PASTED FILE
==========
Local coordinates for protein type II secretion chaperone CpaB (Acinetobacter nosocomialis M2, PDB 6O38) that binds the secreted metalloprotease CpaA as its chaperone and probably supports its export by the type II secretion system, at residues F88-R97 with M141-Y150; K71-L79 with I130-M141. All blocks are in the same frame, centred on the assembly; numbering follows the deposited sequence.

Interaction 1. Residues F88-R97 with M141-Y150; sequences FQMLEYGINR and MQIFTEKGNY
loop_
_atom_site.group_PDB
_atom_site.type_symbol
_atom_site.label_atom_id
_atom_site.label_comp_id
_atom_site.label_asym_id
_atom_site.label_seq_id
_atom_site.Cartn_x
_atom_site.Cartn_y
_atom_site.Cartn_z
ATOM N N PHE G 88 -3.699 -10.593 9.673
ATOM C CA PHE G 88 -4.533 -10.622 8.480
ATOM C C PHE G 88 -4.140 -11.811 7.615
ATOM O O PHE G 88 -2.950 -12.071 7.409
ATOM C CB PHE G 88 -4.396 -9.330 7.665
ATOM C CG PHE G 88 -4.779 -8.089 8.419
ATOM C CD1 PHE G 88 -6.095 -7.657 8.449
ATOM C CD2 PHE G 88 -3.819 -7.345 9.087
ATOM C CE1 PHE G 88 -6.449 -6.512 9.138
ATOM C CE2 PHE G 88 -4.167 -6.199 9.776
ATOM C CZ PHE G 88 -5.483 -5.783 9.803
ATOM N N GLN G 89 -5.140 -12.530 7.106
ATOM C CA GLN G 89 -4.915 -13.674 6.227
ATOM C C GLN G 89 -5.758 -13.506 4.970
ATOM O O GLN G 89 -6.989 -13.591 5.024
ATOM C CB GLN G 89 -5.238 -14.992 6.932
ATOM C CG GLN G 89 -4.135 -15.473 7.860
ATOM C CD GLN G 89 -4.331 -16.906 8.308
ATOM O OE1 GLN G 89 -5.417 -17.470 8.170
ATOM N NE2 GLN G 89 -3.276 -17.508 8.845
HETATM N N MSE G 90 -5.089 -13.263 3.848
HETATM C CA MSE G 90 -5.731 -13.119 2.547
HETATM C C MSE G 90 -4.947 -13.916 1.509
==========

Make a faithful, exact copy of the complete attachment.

Local coordinates for protein type II secretion chaperone CpaB (Acinetobacter nosocomialis M2, PDB 6O38) that binds the secreted metalloprotease CpaA as its chaperone and probably supports its export by the type II secretion system, at residues F88-R97 with M141-Y150; K71-L79 with I130-M141. All blocks are in the same frame, centred on the assembly; numbering follows the deposited sequence.

Interaction 1. Residues F88-R97 with M141-Y150; sequences FQMLEYGINR and MQIFTEKGNY
loop_
_atom_site.group_PDB
_atom_site.type_symbol
_atom_site.label_atom_id
_atom_site.label_comp_id
_atom_site.label_asym_id
_atom_site.label_seq_id
_atom_site.Cartn_x
_atom_site.Cartn_y
_atom_site.Cartn_z
ATOM N N PHE G 88 -3.699 -10.593 9.673
ATOM C CA PHE G 88 -4.533 -10.622 8.480
ATOM C C PHE G 88 -4.140 -11.811 7.615
ATOM O O PHE G 88 -2.950 -12.071 7.409
ATOM C CB PHE G 88 -4.396 -9.330 7.665
ATOM C CG PHE G 88 -4.779 -8.089 8.419
ATOM C CD1 PHE G 88 -6.095 -7.657 8.449
ATOM C CD2 PHE G 88 -3.819 -7.345 9.087
ATOM C CE1 PHE G 88 -6.449 -6.512 9.138
ATOM C CE2 PHE G 88 -4.167 -6.199 9.776
ATOM C CZ PHE G 88 -5.483 -5.783 9.803
ATOM N N GLN G 89 -5.140 -12.530 7.106
ATOM C CA GLN G 89 -4.915 -13.674 6.227
ATOM C C GLN G 89 -5.758 -13.506 4.970
ATOM O O GLN G 89 -6.989 -13.591 5.024
ATOM C CB GLN G 89 -5.238 -14.992 6.932
ATOM C CG GLN G 89 -4.135 -15.473 7.860
ATOM C CD GLN G 89 -4.331 -16.906 8.308
ATOM O OE1 GLN G 89 -5.417 -17.470 8.170
ATOM N NE2 GLN G 89 -3.276 -17.508 8.845
HETATM N N MSE G 90 -5.089 -13.263 3.848
HETATM C CA MSE G 90 -5.731 -13.119 2.547
HETATM C C MSE G 90 -4.947 -13.916 1.509